New Jersey: Final Restraining Order Reversed on Grounds that Complaint was Insufficient

Loveland v. Hauke, N.J.Super.A.D., 2007 (unpublished opinion).

This is a domestic violence case where the plaintiff alleged defendant acted with a purpose or intent to harass.

The plaintiff, in attempting to explain her fear, attempted to testify to incidents that were not outlined in her complaint. In fact, the plaintiff informed a police officer that there were no prior instances of domestic violence. Therefore, the plaintiff was not allowed to testify to any incidents before the incident at issue.

The Trial Court issued a Final Restraining Order. Defendant appealed.

On appeal, the Appellate Court stated that “a trial court’s findings are binding on appeal when supported by adequate, substantial, credible evidence”, citing Cesare v. Cesare, 154 N.J. 394.

The Court further cited N.J.S.A. 2C:25-29(a)(1):

In determining whether a defendant’s conduct is likely to cause the required annoyance or alarm to the victim, that defendant’s past conduct toward the victim and the relationship’s history must be taken into account. The incidents under scrutiny must be examined in light of the totality of the circumstances.

The Appellate Court remanded the matter for a new trial. This decision was based upon the fact that the plaintiff evidently did not know she could amend her complaint to include prior instances of violence. This would allow her to refer to prior instances giving them evidential weight. Further the Court held that the trial court failed to determine whether defendant acted with a purpose to alarm or seriously annoy the plaintiff.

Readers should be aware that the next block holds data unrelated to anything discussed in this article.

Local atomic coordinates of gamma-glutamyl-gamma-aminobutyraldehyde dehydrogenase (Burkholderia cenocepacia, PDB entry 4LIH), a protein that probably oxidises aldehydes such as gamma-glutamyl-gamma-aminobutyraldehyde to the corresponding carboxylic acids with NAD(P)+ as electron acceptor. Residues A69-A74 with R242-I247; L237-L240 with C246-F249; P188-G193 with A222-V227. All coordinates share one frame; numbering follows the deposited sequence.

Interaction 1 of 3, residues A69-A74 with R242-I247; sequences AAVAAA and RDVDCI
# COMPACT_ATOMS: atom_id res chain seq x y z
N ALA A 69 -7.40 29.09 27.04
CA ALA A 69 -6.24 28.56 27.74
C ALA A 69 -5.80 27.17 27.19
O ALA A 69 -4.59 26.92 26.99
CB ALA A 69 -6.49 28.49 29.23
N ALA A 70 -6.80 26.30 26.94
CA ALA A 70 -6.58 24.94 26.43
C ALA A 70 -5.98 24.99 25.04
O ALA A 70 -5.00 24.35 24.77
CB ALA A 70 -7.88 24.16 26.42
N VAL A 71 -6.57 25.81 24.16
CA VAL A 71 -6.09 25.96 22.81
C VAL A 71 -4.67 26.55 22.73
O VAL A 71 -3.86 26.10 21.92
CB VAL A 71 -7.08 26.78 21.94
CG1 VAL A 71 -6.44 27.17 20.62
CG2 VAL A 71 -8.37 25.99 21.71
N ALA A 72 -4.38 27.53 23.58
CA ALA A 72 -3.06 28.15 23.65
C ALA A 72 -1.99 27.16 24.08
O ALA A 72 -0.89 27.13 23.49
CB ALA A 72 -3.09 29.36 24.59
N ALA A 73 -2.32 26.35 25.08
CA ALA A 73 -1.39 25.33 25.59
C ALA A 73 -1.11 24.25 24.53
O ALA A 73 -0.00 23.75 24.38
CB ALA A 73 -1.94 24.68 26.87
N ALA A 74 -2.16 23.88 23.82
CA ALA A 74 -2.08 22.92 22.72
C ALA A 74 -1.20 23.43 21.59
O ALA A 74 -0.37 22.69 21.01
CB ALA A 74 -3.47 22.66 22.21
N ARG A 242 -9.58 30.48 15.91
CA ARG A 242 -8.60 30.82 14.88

Some interesting New Jersey law relating to this case:

The Court in J.F. V. B.K. held:

It constitutes a fundamental violation of due process to convert a hearing on a complaint alleging one act of domestic violence into a hearing on other acts of domestic violence which are not even alleged in the complaint.

J.F. v. B.K. 308 N.J.Super. 387.

The Pazienza Court held that a violation of due process rights can be avoided by “granting a party a reasonable adjournment if confronted by new allegations at the time of trial in order to afford the party an ample opportunity to meet the charges.”

Pazienza v. Camarata, 381 N.J.Super. 173.

Accordingly, the plaintiff in this case should have filed an amended complaint naming every prior instance of domestic violence so that she could refer to them on the record without objection.